"Mr. Bergstein trusts the legal system and family court and that the upcoming trial will reveal Ms. Kasser's narrative for what it is."

A Morgan Stanley spokeswoman declined to comment on the resignation announcement.

Kasser made a splash in 2018 when she became the first Democrat in nearly 90 years to win the 36th District Senate seat, which includes Greenwich and parts of Stamford and New Canaan.

Her narrow victory helped Democrats end two years of splitting control of the state Senate with Republicans.

Last November, she doubled her margin of victory to 2.6% to win reelection to another two-year term. Kasser said a special election would determine her successor.

Democrats currently hold a solid majority of 24 seats in the Senate, with Republicans holding just 12 seats.

In an interview with CNBC, Kasser said her divorce case "has become such a dominant feature in my life that I can't do my job. It prohibits me from doing my job."

Asked why she had gone into such detail in her statement about the reason for her leaving office, Kasser said, "First of all, I have a duty to my constituents and to the public to explain my resignation."

"And I'm fighting not just for myself, but for everybody in this situation, and to use my voice and whatever I can bring to the table."

"I am truly sad. I am truly disappointed" about having to resign, she said.

But, Kasser added, "This is not just me. There are literally thousands of women in similar situations. This is not a unique case."

Kasser declined to give specific examples of Bergstein's conduct toward her, citing the advice of her lawyers.

Those now include Lanny Davis, the Washington attorney who was special counsel to then-President Bill Clinton.

In her op-ed last October, Kasser wrote, "Ten years ago I told my husband I was gay and asked for a divorce." She wrote that Bergstein did not accept the news, but instead "said if I divorced him, he'd take full custody of our kids and use my sexuality against me in court."

"His words paralyzed me, which is exactly the power of coercive control," Kasser wrote. "We do not 'choose' to stay. We think we have no choice. I stayed for eight more years."

In her resignation announcement, Kasser said she was "particularly proud" of introducing and winning passage of "Jennifer's Law," which expanded Connecticut's legal definition of domestic violence to include coercive control by a partner.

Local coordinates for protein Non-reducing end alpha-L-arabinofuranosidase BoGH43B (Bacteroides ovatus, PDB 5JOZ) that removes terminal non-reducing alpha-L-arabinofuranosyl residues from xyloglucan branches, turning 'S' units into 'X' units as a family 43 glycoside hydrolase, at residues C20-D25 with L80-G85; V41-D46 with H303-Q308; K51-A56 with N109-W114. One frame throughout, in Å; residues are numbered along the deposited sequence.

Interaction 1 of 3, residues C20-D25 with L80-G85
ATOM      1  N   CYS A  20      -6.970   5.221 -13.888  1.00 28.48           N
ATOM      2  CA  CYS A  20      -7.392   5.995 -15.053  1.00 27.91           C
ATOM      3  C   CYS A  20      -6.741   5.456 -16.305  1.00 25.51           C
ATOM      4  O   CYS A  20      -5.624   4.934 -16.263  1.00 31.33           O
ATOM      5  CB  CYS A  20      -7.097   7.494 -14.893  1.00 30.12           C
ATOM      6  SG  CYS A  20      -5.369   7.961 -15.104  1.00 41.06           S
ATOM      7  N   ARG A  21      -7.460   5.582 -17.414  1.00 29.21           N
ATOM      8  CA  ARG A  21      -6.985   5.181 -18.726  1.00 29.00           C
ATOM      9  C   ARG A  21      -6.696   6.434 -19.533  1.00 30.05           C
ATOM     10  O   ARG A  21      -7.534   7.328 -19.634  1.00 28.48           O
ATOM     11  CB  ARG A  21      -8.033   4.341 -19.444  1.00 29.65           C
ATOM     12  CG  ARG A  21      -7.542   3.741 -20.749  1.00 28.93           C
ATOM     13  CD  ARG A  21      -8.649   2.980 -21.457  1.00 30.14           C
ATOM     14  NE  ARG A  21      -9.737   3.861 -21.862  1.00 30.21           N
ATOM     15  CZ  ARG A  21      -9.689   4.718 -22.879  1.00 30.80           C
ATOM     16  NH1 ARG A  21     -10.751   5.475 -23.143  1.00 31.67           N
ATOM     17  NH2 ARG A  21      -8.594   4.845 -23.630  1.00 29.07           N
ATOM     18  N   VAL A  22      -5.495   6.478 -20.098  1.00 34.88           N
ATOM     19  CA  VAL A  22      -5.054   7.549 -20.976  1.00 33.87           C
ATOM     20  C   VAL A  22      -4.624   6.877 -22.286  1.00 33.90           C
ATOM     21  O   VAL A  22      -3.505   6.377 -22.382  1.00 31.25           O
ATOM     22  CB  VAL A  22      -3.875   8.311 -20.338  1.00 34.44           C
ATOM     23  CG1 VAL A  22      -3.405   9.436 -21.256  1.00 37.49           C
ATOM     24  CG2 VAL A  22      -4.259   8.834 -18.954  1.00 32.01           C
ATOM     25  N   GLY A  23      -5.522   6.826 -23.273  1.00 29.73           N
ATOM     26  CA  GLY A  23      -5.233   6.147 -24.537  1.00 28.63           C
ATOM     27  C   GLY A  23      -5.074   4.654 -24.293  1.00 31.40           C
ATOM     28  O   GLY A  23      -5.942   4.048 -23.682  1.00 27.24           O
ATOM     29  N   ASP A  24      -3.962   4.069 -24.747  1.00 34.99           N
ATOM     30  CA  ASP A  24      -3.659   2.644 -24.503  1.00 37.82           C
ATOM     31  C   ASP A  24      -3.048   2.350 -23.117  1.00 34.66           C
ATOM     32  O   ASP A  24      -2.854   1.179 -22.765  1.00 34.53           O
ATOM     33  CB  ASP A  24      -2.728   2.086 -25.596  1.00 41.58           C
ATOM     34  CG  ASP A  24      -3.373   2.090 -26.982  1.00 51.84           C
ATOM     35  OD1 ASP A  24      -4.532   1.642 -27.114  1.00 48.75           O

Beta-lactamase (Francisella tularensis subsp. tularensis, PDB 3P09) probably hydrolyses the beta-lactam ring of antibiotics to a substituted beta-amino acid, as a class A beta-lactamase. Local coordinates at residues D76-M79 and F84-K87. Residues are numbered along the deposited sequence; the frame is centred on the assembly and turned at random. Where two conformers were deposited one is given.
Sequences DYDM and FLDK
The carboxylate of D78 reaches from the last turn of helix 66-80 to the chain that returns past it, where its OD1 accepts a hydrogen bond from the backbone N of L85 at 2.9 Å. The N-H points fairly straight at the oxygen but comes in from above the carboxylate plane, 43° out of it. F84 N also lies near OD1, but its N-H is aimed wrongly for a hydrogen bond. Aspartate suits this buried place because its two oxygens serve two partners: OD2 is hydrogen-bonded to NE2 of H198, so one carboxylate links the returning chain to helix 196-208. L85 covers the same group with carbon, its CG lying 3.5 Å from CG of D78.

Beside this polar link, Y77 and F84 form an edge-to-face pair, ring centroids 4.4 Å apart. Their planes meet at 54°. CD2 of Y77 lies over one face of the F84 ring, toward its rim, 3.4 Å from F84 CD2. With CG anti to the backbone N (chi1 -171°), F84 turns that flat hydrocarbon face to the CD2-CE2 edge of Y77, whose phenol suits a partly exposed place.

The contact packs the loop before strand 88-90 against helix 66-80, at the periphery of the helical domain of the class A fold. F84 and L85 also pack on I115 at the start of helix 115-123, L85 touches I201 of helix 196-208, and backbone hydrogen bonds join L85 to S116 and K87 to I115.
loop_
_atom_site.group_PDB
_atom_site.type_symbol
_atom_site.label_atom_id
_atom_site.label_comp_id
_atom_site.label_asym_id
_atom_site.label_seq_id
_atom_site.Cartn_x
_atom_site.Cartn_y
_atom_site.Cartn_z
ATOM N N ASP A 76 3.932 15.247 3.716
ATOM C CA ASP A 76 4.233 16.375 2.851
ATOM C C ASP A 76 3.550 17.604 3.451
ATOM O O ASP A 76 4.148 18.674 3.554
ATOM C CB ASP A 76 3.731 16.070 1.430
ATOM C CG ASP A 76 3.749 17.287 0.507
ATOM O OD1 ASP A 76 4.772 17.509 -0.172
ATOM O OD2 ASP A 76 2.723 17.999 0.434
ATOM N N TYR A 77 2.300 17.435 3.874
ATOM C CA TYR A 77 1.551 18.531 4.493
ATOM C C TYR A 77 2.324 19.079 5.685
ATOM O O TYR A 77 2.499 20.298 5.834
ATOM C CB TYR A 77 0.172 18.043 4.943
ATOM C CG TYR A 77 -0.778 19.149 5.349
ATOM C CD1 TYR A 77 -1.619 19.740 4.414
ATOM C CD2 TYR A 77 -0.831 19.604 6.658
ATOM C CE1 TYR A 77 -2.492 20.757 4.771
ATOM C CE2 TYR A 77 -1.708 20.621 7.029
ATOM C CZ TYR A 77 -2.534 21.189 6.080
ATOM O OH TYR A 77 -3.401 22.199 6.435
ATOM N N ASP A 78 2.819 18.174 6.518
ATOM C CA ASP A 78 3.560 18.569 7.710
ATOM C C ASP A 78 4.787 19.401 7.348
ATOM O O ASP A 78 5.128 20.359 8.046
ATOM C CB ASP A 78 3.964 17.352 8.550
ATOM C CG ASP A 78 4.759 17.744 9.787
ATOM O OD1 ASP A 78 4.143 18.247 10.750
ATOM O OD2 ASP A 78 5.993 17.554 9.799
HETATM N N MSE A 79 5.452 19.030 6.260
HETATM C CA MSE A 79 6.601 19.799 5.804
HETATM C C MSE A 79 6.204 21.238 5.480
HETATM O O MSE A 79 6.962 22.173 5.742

Coercive control is defined as a partner doing things that include withholding money or engaging in a threatening pattern of behavior to prevent the other partner from leaving the relationship.

Jennifer's Law is named after one of Kasser's constituents, Jennifer Dulos, a mother of five who is presumed to have been killed by her estranged husband, real estate developer Fotis Dulos.

Jennifer Dulos, whose body had never been found, was in the middle of a protracted divorce and child custody battle when she vanished in May 2019. Fotis Dulos died by suicide in January 2020 while facing murder and kidnapping charges in her death.

Kasser's statement said Jennifer's Law will help people who are "trapped in an abusive situation, as I was."

In her interview, Kasser said that cases of coercive control can involve "financial pressure, pressure to give up their financial control to their partner, or they're cut off from their own money."

"They're threatened that they or their children or someone they love will be harmed," she said, "And, poisoning children against the other parent."

Kasser said that in her own case, she has not had contact with her children for some time.

"No, they've been erased from my life," she said, without providing details of how that happened. Kasser has two sons, ages 23 and 20, and a 17-year-old daughter with Bergstein.

Kasser also said that coercive control can involve "litigation harassment" in divorce cases, such as "filing motions with false allegations and innuendo to destroy a person's reputation, spread lies about them and to intimidate them and force them to spend money on lawyers."

"To get somebody to surrender and break them," Kasser said.

Her own divorce has dragged on for more than 2½ years and involved more than 270 legal filings.

"Abusers don't just go after their victims," Kasser said. "They go after everyone their victim cares about."